SEOUL -- North Korea and South Korea indicated Friday that they would hold working-level talks on Sunday to discuss the reopening of a closed-down industrial park and the restart of tourist exchanges and reunions of separated families.
In a possible breakthrough, Pyongyang on Thursday made a surprise proposal to hold talks on the recently shut joint business park and other issues. South Korea quickly accepted, a move that could result in the first high-level talks since Kim Jong Un took over the leadership of North Korea after the death of his father, Kim Jong Il in late 2011.
In accepting Pyongyang's proposal, South Korea's unification ministry suggested the two countries hold ministerial-level talks on Wednesday in Seoul.
Unification minister Ryoo Khil-jae also asked Pyongyang to restore direct communication links that were severed in March.
On Friday, North Korea invited South Korea to hold working-levels talk on Sunday ahead of the ministerial meeting, and suggested the meeting take place in Kaesong, a city just north of the demilitarized zone between the two Koreas where the industrial park is located.
Pyongyang also reopened an official Red Cross hot line at the DMZ on Friday afternoon. The South Korean unification ministry reportedly used the line to make a counter-proposal to hold Sunday's working-level talk in Freedom House in the Joint Security Area in the Demilitarized Zone, instead of Kaesong.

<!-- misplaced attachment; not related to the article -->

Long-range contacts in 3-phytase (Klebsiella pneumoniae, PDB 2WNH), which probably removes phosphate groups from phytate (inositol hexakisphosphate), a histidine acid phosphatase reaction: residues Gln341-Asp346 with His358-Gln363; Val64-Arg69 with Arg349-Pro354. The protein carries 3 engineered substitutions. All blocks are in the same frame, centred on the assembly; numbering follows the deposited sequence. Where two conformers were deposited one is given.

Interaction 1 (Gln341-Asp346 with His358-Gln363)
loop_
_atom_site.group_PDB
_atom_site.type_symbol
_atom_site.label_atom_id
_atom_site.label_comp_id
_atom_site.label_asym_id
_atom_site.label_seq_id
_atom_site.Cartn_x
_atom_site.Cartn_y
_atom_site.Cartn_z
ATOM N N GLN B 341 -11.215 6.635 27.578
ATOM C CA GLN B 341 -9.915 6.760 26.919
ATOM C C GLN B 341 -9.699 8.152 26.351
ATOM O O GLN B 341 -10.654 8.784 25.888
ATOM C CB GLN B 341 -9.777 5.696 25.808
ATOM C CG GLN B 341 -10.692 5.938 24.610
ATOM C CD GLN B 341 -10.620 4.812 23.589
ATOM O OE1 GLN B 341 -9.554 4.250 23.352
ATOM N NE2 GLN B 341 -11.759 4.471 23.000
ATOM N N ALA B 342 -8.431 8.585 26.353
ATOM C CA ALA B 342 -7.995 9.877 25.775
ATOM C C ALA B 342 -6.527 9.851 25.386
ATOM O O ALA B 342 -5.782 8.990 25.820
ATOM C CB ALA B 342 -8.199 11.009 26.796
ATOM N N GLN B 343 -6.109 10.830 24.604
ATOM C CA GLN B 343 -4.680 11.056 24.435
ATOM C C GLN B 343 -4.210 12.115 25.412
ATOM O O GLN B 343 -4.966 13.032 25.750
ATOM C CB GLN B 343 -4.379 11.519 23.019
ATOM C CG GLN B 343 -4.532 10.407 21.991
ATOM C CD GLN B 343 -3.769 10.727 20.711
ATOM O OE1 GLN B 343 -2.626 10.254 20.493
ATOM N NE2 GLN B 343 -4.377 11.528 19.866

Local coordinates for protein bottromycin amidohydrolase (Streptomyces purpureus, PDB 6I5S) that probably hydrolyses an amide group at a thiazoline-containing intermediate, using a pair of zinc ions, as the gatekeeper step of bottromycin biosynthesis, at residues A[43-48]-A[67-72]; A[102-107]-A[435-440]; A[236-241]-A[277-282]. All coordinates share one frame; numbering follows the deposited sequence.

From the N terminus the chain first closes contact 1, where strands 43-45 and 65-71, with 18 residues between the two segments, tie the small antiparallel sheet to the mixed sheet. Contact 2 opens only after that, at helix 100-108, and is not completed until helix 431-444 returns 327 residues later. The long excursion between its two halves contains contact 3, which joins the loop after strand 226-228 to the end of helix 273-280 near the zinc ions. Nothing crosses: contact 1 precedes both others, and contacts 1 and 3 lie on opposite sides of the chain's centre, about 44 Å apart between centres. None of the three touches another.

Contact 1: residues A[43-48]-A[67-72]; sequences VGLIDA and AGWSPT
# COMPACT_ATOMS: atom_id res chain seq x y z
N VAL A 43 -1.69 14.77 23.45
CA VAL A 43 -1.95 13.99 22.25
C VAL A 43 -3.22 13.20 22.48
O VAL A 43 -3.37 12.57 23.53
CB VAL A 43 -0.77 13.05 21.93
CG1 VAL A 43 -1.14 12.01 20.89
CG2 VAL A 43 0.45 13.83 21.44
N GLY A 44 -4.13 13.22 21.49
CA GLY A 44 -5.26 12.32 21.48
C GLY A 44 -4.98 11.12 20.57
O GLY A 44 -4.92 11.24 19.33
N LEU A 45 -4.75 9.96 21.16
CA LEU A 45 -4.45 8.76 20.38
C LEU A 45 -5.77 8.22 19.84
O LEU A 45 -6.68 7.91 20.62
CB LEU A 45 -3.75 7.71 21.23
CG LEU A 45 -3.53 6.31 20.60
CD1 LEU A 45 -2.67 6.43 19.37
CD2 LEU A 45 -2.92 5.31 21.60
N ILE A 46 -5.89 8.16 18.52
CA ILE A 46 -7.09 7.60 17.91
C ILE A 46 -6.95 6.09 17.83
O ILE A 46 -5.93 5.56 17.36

[Updated 8:50 p.m. on June 7: Early Saturday, the North agreed to the venue change and said it would send three representatives to Sunday's meeting.]
If the working-level talks materialize, it could lead to the first ministerial-level talks in six years. The last time the two countries' ministers met was in 2007 in Seoul.
Meanwhile, South Korea announced that President Park Geun-hye will begin a four-day visit to China on June 27. During her visit Park is expected to meet with Chinese President Xi Jinping and discuss pending bilateral issues, including denuclearization of the Korean peninsula.Copyright © 2015, CT Now